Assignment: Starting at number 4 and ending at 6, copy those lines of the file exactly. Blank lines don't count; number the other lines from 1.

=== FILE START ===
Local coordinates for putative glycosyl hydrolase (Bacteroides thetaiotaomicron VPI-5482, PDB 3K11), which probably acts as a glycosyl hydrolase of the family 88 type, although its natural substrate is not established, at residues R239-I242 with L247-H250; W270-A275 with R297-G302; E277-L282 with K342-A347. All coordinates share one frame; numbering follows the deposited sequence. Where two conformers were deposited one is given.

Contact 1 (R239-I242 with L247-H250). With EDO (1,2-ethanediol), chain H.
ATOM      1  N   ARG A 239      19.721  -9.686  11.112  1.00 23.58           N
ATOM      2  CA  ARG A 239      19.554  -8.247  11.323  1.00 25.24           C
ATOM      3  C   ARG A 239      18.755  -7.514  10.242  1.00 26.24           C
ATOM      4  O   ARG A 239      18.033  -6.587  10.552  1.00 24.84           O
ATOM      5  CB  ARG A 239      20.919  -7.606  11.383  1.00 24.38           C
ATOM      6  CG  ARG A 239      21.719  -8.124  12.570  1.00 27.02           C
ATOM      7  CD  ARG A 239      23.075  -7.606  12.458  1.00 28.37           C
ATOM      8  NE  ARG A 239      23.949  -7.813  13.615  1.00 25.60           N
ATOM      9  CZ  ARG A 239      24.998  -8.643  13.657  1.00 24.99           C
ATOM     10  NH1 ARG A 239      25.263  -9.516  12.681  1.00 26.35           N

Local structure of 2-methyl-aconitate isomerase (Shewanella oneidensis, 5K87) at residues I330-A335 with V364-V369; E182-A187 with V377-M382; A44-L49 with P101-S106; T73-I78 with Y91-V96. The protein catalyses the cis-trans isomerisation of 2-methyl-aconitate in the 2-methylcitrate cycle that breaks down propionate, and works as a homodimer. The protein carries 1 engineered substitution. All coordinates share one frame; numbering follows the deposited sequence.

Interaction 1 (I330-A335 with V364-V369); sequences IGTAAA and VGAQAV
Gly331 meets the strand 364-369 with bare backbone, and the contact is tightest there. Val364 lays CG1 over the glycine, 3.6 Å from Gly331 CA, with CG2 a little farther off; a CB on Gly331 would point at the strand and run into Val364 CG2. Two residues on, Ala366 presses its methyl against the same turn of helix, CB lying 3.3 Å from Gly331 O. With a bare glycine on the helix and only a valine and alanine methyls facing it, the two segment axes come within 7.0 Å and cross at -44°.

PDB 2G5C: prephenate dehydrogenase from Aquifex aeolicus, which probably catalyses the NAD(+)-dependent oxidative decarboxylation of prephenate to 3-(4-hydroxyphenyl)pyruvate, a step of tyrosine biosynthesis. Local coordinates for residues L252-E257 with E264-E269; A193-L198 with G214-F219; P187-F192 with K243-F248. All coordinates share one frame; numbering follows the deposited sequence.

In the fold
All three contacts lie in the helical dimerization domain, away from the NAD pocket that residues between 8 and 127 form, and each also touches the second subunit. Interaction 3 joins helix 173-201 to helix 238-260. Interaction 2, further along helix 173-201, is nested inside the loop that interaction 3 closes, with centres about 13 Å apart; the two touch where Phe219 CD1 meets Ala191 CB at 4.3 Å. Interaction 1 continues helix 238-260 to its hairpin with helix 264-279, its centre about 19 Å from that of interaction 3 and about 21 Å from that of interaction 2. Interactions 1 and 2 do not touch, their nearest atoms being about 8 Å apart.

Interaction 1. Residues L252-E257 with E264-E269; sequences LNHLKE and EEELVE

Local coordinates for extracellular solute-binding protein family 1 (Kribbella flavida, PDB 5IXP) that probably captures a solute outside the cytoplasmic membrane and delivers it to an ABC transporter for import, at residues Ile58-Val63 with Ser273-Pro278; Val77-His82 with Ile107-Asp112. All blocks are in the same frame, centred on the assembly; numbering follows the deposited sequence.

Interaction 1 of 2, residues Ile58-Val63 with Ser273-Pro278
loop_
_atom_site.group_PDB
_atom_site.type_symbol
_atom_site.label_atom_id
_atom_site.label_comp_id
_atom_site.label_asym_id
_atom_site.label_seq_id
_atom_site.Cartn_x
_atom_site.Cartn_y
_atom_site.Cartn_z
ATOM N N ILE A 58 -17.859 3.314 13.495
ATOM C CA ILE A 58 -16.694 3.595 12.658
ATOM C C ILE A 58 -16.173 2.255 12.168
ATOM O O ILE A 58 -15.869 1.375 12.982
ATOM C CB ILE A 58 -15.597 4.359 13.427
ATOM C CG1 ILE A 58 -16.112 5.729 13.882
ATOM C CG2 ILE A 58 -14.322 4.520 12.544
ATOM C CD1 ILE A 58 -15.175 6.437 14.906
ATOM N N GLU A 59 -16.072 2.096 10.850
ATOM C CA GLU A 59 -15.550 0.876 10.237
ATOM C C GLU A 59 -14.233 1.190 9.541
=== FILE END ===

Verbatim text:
ATOM      2  CA  ARG A 239      19.554  -8.247  11.323  1.00 25.24           C
ATOM      3  C   ARG A 239      18.755  -7.514  10.242  1.00 26.24           C
ATOM      4  O   ARG A 239      18.033  -6.587  10.552  1.00 24.84           O